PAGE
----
Guest column – Self-governance is critical

By Paul Bamford

Readers of these electronic pages are by now very familiar with Todd Cohen’s view that recent scandals in the philanthropic sector must not be ignored.

Most recently he accused charities of being “in denial” and failing to take action to assure their donors and volunteers that they are “lean, nimble and effective.”

Fair enough. But how does a nonprofit accomplish this?

One good way is to take advantage of the standards for charitable accountability that have been developed by such organizations as the Better Business Bureau, the North Carolina Center for Nonprofits and, I would guess, other state associations of nonprofit organizations.

In my own organization’s case, Durham Health Partners has carefully reviewed the Better Business Bureau’s “Wise Giving Alliance Standards for Charitable Accountability” (see, determined to comply with or exceed all of them, and then publicized our compliance to our donors.

To be sure, there are some costs for taking this step.

There are 20 very detailed standards addressing governance, measurement of effectiveness, financial control, and truthfulness in fundraising and marketing.

They include benchmarks on fundraising costs (35 percent or less), limits on accumulation of unrestricted assets, and limitations on compensation of Board members.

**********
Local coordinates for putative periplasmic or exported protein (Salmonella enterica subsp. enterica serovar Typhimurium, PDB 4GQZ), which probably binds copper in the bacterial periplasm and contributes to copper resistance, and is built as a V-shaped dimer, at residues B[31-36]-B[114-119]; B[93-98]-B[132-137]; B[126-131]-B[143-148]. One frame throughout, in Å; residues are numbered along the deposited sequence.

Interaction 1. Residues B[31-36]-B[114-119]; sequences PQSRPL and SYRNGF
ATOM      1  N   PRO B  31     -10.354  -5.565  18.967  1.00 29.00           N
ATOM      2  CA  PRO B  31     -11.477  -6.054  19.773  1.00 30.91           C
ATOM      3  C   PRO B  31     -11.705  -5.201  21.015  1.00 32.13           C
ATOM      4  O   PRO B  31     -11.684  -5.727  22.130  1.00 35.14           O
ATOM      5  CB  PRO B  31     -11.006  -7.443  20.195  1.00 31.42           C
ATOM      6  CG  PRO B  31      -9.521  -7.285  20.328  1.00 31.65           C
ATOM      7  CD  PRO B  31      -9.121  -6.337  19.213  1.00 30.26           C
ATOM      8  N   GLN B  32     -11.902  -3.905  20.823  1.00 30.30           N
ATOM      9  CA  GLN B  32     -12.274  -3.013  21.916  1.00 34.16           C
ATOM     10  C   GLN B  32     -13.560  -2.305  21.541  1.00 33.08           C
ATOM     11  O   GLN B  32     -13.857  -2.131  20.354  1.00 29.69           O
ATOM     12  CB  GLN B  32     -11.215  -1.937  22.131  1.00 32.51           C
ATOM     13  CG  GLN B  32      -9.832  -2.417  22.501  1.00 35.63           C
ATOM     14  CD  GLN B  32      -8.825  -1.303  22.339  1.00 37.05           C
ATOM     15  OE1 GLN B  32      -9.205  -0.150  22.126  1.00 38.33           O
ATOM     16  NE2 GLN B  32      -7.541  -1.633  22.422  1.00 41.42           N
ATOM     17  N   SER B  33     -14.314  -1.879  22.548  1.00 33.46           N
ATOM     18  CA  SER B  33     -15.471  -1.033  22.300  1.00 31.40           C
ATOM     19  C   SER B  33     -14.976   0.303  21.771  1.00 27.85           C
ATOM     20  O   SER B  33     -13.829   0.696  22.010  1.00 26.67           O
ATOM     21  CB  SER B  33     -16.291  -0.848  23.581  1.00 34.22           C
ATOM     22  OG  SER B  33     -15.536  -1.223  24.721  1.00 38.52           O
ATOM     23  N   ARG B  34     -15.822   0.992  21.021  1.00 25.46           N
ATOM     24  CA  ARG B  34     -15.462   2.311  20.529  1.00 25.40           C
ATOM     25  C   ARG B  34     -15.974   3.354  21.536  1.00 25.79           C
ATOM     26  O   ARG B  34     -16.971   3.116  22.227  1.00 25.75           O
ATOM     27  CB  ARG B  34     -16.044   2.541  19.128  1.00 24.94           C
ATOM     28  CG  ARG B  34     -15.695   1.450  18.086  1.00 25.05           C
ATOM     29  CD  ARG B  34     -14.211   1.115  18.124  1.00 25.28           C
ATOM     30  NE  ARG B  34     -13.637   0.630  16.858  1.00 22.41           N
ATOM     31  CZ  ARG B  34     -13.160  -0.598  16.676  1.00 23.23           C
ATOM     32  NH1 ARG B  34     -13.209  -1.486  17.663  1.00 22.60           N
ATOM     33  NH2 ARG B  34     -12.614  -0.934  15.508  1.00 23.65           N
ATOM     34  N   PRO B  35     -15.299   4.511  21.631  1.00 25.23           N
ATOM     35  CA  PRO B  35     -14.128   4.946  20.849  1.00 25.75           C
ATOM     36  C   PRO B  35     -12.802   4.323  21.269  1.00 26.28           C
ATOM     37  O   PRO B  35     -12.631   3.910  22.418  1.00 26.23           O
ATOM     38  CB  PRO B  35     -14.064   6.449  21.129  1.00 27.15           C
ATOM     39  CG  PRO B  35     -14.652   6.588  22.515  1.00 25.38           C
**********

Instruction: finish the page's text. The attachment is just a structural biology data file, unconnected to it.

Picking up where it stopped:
Although Durham Health Partners was already near full compliance, we had to take some additional steps to finalize that compliance and to document it.

For example, we registered with our local Better Business Bureau so that it would have contact information in the event of a complaint.

Durham Health Partners now quite proudly announces our compliance with these standards in our annual report, and in the case statement we will use in soliciting support from major contributors.

I encourage others to do the same, and I encourage donors to avoid organizations that do not comply.

If we do not want the heavy hand of government to increase its regulation of our sector, we should all take advantage of the work of private standard-setters to do a better job of governing ourselves and of letting our contributors know that we are.

Paul Bamford is fund development director for Durham Health Partners, in Durham, N.C., and a member of the board of directors of the Triangle Chapter of the Association of Fundraising Professionals.

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